Our cities are constantly growing and an ever-rising number of people live on a very small fraction of the world’s surface area. By 2050, about 70% of the world’s population is expected to live in urban areas. Half of the population of Asia alone is predicted to live in cities by 2020. Over 60% of the land projected to become urban by 2030 remains yet to be built. Mobility no longer remains an optional luxury for an elite but has transformed into a non-negotiable to participate in society. Consequently, smart mobility solutions are gaining importance. How do we tackle such a challenge of global dimension? How do we serve people’s needs for mobility while simultaneously sacrificing neither biodiversity and environmental values nor human health and well-being?

The light bulb was not invented by improving the candle.”

Urban mobility Dr. Arndt Pechstein

Reinventing the wheel

Despite our pride of having invented the wheel (which is, by the way, not entirely true given that the golden wheel spider has been using wheel motion for millions of years before us) humans are not the only species tackling mobility challenges. In fact, mobility is an inherent phenomenon shared by all living systems. Everything alive moves, from cells to organisms to entire ecosystems. Over billions of years, organisms and systems have evolved to be remarkably adaptive to their surroundings with regard to transport, mobility, and logistics.



Evaporation: Closing the Gap between Forest and Urban Water Flows


By Jennifer Barnes and Alexandra Ramsden

Have you ever walked through an evergreen forest in the rain? There is a hush all around. The forest floor is spongy and soft beneath your feet, and the layers and textures all around you create a coziness, a feeling of being protected. As you take a deep breath of fresh, clean air, you know it’s raining big drops up above, but all you feel is a cool mist floating down through the canopy.

You can find expansive sections of this forest all around Puget Sound. For many people, it is a mental and spiritual health reservoir, a place that helps us reconnect and remember that we are nature. But it is also an ecosystem services powerhouse. It stores carbon, cleans the air and water, regulates temperatures, and provides shelter and food for critters big and small.

Before urban development, this forest dominated Seattle’s landscape. Dotted with bogs and meadows, with wetlands proliferating along the rich edges between forest and water, the vast majority of the region was forest. And the system operated in dynamic balance.



It’s a Biomimicry Bonanza at Living Future 2015

living futures un-conference

So … how many biomimics can we fit into one conference?

FOURTEEN of our colleagues and friends are speaking at the Living Future Institute 2015 un-conference April 1 – 3 in Seattle, with Janine Benyus keynoting.

Some of the hi-lights (there’s too many to list!) include a “Walking Exploration” in which participants will “learn how to interpret nature’s lessons with three leading biomimicry experts and apply them to design challenges in your own community”, as well as a discussion which will examine the value of and approach to incorporating deep ecological intelligence into a project.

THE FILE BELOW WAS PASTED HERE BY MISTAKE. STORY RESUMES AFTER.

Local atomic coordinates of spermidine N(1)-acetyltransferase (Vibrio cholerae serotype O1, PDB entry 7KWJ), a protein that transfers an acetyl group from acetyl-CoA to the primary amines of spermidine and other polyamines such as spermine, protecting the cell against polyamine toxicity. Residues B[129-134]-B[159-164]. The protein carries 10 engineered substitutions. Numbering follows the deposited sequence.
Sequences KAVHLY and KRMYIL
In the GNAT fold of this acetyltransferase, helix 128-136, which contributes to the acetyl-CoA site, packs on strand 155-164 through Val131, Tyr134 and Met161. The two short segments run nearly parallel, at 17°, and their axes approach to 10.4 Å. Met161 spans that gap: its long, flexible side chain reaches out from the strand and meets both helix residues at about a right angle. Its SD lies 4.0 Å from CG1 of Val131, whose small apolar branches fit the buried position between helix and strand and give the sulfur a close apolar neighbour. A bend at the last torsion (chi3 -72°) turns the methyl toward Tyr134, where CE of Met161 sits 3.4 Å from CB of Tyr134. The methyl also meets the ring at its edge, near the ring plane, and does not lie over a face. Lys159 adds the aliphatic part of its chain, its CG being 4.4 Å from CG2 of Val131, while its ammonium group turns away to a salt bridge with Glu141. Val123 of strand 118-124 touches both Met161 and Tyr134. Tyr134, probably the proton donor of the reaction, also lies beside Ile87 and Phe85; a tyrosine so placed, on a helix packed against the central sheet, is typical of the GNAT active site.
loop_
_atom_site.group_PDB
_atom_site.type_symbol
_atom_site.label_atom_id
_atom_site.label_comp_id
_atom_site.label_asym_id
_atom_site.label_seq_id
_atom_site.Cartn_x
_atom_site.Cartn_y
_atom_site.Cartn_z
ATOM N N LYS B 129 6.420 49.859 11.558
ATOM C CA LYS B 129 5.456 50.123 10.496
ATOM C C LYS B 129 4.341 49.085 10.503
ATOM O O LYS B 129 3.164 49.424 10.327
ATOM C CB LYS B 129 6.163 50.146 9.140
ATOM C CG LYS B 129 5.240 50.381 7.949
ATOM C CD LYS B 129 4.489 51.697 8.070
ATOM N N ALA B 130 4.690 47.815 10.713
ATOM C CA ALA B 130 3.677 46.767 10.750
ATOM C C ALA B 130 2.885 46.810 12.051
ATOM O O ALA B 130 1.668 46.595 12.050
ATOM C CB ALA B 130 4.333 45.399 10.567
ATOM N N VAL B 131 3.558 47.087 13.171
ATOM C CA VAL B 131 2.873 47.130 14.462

We’re also excited about Cities that Function Like Forests: An Innovative Approach to Urban Resiliency with two Biomimicry Network founders.

Here’s the complete list of Biomimicry speakers:


Joe Zazzera

Green Plants for Green Buildings

Biomimicry Specialist


Tamsin Woolley-Barker

Biomimicry 3.8

Research Consultant


Christopher Lee Allen

Chris Allen + Associates



Jennifer Barnes

55-5 Consulting



Denise DeLuca

BCI: Biomimicry for Creative Innovation



Eric Corey Freed

International Living Future Institute

VP of Global Outreach


Alexandra Ramsden


Associate Principal


Bill Reed




Josh Stack

Northeast Green Building Consulting, LLC

Attorney and Counselor at Law


Janus Welton

Eco Architecture Design Works, PC



Jane Toner

Melbourne Living Building Collaborative

Biomimicry Specialist


Kris Callori




Juan Rovalo

In Site

Founding Principal


Revealing Nature’s Life-Friendly Chemistry at GreenBiz 2015

Learning from Nature

We’re excited to share that Mark Dorfman, a Biomimicry Chemist with Biomimicry 3.8, and board member of the BiomimicryNYC network will be presenting during the upcoming GreenBiz Forum 2015 to be held Feb. 17-19 in Phoenix, Arizona. Learn more about his session, One Great Idea: Leapfrogging the Missteps of the First Industrial Revolution. Mark will explore how to apply nature’s principles to the world of modern manufacturing.

Spider web: nature's green chemistry and patterns

“Biomimicry reveals the principles and patterns behind nature’s materials to inspire breakthrough products and processes,” Mr. Dorfman has explained in previous lectures.

“There is a misconception that chemicals are man-made entities that contaminate an otherwise chemical-free natural world. The truth is, nature is alive with chemistry. For example, scent is a language written in chemical sentences, punctuated with electrical impulses, and spoken with simple meaning or complex communication.”